New Zealand Defence Force(MIS100 2010)

New Zealand Defence Force(MIS100 2010)

2009 ranking: 5

Senior IS executive:
Peter Thomas, CIO Reports to: Dr Graeme Benny, GM organisational support

Size of IS shop: 360

PCs: 10,000

Mobile PCs: 2000

Terminals: 700

Hand-held devices: 650

Total screens: 13,350

Industry: Government and defence

PC environment: Dell, Lenovo, Windows XP

Server environment: HP, Windows

DBMS: Oracle, SQL

Address: Defence House, Aitken Street, Wellington


Key IS projects this year: Not listed.

Government agencies across the public sector are looking to improve productivity and cut costs in light of the challenging fiscal environment. The New Zealand Defence Force (NZDF) is no different, and over 2008 and 2009 a focus on better management of ICT vendor contracts, coupled with market tenders, has delivered IT procurement savings in the region of $8 million per annum (or 10 percent of ICT operating costs). Savings are “given back” to the organisation, with some re-investment back into the ICT area. This has allowed CIO Peter Thomas the opportunity to improve ICT outputs, while keeping operating costs flat.

One of the top priorities for the NZDF is the Defence Transformation Programme (DTP). The DTP is the formal programme of work initiated to take a strategic look at the overall support functions of the NZDF. Reflecting the government’s desire to highlight and improve value-for-money within Defence, three key areas were targeted for change: human resource management, logistics and NZDF headquarters.

Commenting on the DTP, Thomas says, “We’re likely to see an increase in capital allocation into ICT to assist the DTP to succeed. “Ultimately,” he says,“information, communications and tech-nology are core enablers to the outcomes and outputs of the NZDF and the three services, and are at the heart of all processes, both in the military and corporate domains. ICT also plays a key role in enabling new capabilities, whether it be a military platform or a more traditional business/corporate tool.” The challenge, however, can come with prioritisation, as each of the three Services look for new capabilities, despite limited funding.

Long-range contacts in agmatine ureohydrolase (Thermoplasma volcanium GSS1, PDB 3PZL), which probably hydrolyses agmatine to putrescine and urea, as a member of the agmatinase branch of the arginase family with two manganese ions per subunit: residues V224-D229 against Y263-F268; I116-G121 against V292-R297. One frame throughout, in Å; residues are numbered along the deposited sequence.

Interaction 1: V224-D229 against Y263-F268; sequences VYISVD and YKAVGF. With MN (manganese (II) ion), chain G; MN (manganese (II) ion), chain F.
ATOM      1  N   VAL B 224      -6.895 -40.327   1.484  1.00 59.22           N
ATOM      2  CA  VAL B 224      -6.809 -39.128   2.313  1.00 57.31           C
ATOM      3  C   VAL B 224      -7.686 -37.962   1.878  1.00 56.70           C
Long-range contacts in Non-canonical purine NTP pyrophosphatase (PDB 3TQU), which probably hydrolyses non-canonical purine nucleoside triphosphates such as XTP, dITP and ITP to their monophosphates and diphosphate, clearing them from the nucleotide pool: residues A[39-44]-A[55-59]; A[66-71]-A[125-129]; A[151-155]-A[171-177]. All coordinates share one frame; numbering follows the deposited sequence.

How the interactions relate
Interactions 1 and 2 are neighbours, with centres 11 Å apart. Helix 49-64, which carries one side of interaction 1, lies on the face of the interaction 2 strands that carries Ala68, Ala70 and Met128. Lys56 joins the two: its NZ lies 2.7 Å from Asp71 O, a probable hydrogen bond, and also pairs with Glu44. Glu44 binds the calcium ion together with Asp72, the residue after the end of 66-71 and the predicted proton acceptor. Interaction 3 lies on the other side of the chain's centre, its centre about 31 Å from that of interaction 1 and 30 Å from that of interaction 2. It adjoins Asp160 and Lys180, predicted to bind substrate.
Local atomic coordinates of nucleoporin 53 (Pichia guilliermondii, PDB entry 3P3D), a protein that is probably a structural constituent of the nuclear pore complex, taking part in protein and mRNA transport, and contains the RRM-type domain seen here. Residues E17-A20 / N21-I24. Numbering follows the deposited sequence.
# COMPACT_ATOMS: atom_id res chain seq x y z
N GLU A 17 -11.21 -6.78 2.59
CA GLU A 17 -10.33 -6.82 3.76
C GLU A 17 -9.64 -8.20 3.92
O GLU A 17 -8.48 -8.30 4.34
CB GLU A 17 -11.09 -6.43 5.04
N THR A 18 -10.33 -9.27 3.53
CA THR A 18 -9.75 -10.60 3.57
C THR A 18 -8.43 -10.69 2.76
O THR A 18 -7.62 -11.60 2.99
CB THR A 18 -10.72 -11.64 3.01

In March of this year, the NZDF went live with a new high-speed, 10Gig network, procured through TelstraClear, which operates across 11 Defence sites throughout the country.

Given the sensitive nature of many of the NZDF’s operations, technology solutions often require specific design and implementation requirements, though both military and commercial off-the-shelf products are used wherever they are practical, and are able to meet strict Defence Force standards. For instance, in addition to the 650 to 700 smartphones currently in use across the organisation, the Defence Force uses another 200 mobile devices enhanced with cryptography for use in secure communications.

While Thomas admits his role as CIO can be challenging, it is highly rewarding. “It is a large IT environment. Among my team and the three Services [Air Force, Army and Navy], we have 600 to 700 people doing ICT activity. There has been a huge shift in the organisation’s appreciation of the value delivered by ICT, and we are seen as a key enabler to military outcomes, not just as a team providing corporate desktop services. It is a very exciting place to work, and while we have many challenges on our plate, we are also cutting new ground in many technologies and communications.”

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Tags managementMIS100mis100 2010

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